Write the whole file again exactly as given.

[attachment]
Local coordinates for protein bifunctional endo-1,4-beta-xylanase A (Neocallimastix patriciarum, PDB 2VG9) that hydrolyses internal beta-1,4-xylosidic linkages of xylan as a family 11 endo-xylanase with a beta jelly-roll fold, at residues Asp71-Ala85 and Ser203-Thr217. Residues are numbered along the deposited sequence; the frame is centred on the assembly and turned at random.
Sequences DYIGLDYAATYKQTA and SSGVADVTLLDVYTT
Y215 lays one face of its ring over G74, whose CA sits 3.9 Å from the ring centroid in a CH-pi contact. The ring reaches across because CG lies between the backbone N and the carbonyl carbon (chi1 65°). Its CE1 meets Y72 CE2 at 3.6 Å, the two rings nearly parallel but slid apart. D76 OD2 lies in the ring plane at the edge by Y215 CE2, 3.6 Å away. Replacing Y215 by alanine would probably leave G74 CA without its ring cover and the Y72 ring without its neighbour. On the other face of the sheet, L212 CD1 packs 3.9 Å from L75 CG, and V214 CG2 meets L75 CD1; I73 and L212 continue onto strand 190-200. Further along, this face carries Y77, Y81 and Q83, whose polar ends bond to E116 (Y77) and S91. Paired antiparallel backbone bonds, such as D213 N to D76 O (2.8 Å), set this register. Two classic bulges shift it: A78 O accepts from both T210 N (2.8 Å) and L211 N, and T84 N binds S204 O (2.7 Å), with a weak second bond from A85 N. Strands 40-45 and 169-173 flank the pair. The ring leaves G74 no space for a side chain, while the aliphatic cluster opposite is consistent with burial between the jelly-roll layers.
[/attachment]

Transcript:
Local coordinates for protein bifunctional endo-1,4-beta-xylanase A (Neocallimastix patriciarum, PDB 2VG9) that hydrolyses internal beta-1,4-xylosidic linkages of xylan as a family 11 endo-xylanase with a beta jelly-roll fold, at residues Asp71-Ala85 and Ser203-Thr217. Residues are numbered along the deposited sequence; the frame is centred on the assembly and turned at random.
Sequences DYIGLDYAATYKQTA and SSGVADVTLLDVYTT
Y215 lays one face of its ring over G74, whose CA sits 3.9 Å from the ring centroid in a CH-pi contact. The ring reaches across because CG lies between the backbone N and the carbonyl carbon (chi1 65°). Its CE1 meets Y72 CE2 at 3.6 Å, the two rings nearly parallel but slid apart. D76 OD2 lies in the ring plane at the edge by Y215 CE2, 3.6 Å away. Replacing Y215 by alanine would probably leave G74 CA without its ring cover and the Y72 ring without its neighbour. On the other face of the sheet, L212 CD1 packs 3.9 Å from L75 CG, and V214 CG2 meets L75 CD1; I73 and L212 continue onto strand 190-200. Further along, this face carries Y77, Y81 and Q83, whose polar ends bond to E116 (Y77) and S91. Paired antiparallel backbone bonds, such as D213 N to D76 O (2.8 Å), set this register. Two classic bulges shift it: A78 O accepts from both T210 N (2.8 Å) and L211 N, and T84 N binds S204 O (2.7 Å), with a weak second bond from A85 N. Strands 40-45 and 169-173 flank the pair. The ring leaves G74 no space for a side chain, while the aliphatic cluster opposite is consistent with burial between the jelly-roll layers.